Building upon a theoretical observation on the structure of Pareto solutions for problems with polyhedral feasible sets, we present a column generation approach that requires no direct solution of the computationally expensive worst-case problem. In computational experiments we demonstrate the effectivity of both the proposed algorithm, and the bicriteria perspective in general.
In this paper we give an overview on the system of rehabilitation clinics in Germany in general and the literature on patient scheduling applied to rehabilitation facilities in particular.
We apply a class-teacher model developed to this environment and then generalize it to meet some of the specific constraints of inpatient rehabilitation clinics. To this end we introduce a restricted edge coloring on undirected bipartite graphs which is called group-wise balanced. The problem considered is called patient-therapist-timetable problem with group-wise balanced constraints (PTTPgb). In order to specify weekly schedules further such that they produce a reasonable allocation to morning/afternoon (second level decision) and to the single periods (third level decision) we introduce (hierarchical PTTPgb). For the corresponding model, the hierarchical edge coloring problem, we present some first feasibility results.
Geometric Programming is a useful tool with a wide range of applications in engineering. As in real-world problems input data is likely to be affected by uncertainty, Hsiung, Kim, and Boyd introduced robust geometric programming to include the uncertainty in the optimization process. They also developed a tractable approximation method to tackle this problem. Further, they pose the question whether there exists a tractable reformulation of their robust geometric programming model instead of only an approximation method. We give a negative answer to this question by showing that robust geometric programming is co-NP hard in its natural posynomial form.
The sink location problem is a combination of network flow and location problems: From a given set of nodes in a flow network a minimum cost subset \(W\) has to be selected such that given supplies can be transported to the nodes in \(W\). In contrast to its counterpart, the source location problem which has already been studied in the literature, sinks have, in general, a limited capacity. Sink location has a decisive application in evacuation planning, where the supplies correspond to the number of evacuees and the sinks to emergency shelters.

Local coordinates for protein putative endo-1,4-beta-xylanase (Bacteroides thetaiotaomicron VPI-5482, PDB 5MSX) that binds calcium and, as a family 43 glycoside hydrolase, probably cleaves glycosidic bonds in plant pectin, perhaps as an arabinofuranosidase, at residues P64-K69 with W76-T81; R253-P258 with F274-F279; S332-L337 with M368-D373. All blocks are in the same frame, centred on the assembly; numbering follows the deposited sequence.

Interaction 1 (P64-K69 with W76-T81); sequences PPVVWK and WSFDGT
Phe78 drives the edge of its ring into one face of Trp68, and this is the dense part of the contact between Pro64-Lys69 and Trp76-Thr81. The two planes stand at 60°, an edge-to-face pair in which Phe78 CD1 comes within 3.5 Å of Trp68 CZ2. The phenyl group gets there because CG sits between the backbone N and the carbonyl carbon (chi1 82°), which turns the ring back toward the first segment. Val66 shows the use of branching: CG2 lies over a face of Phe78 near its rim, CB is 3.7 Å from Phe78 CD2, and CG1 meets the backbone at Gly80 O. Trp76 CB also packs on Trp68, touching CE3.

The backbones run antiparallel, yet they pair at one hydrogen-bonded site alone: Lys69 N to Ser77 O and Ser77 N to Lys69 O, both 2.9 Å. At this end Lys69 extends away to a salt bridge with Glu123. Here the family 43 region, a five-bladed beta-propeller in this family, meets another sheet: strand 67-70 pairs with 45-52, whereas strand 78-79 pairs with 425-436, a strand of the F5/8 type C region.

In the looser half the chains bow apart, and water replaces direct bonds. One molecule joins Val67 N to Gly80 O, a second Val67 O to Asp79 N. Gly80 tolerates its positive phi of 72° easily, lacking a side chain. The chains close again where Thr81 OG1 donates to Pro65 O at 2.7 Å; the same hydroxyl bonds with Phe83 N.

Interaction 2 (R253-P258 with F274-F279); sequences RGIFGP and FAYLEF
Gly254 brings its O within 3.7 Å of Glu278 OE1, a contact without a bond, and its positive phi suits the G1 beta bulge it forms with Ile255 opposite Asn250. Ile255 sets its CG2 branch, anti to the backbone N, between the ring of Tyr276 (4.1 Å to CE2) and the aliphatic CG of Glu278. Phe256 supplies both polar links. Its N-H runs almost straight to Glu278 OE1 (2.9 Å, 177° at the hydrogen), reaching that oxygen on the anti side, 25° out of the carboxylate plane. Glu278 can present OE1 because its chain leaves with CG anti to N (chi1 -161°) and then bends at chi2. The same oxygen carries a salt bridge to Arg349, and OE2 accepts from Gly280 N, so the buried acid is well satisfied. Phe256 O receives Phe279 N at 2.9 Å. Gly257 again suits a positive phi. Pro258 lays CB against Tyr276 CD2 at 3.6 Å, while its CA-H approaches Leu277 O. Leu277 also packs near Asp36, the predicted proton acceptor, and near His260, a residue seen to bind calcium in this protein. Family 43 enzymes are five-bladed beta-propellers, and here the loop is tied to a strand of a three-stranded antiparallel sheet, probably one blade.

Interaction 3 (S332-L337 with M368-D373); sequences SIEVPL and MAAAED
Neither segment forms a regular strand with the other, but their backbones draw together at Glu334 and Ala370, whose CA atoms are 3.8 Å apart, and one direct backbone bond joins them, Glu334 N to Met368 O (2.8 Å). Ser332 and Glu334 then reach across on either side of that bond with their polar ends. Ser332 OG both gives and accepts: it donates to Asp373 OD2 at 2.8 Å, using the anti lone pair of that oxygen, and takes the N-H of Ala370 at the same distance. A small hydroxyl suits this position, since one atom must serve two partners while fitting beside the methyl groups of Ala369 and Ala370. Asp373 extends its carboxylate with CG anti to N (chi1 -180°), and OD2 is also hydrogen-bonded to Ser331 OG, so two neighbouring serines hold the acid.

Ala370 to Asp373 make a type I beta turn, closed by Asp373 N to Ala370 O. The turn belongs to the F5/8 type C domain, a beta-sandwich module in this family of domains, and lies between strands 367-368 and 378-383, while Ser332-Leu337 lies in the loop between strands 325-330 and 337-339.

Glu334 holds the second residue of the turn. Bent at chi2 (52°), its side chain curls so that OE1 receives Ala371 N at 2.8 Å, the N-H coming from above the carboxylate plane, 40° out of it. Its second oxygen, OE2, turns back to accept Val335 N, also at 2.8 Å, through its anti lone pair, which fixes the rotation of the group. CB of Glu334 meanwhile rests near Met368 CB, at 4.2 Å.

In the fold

We classify sink location problems according to capacities on shelter nodes, simultaneous or non-simultaneous flows, and single or multiple assignments of evacuee groups to shelters. Resulting combinations are interpreted in the evacuation context and analyzed with respect to their worst-case complexity status.
There are several approaches to tackle these problems: Generic solution methods for uncapacitated problems are based on source location and modifications of the network. In the capacitated case, for which source location cannot be applied, we suggest alternative approaches which work in the original network. It turns out that latter class algorithms are superior to the former ones. This is established in numerical tests including random data as well as real world data from the city of Kaiserslautern, Germany.
Building interoperation among separately developed software units requires checking their conceptual assumptions and constraints. However, eliciting such assumptions and constraints is time consuming and is a challenging task as it requires analyzing each of the interoperating software units. To address this issue we proposed a new conceptual interoperability analysis approach which aims at decreasing the analysis cost and the conceptual mismatches between the interoperating software units. In this report we present the design of a planned controlled experiment for evaluating the effectiveness, efficiency, and acceptance of our proposed conceptual interoperability analysis approach. The design includes the study objectives, research questions, statistical hypotheses, and experimental design. It also provides the materials that will be used in the execution phase of the planned experiment.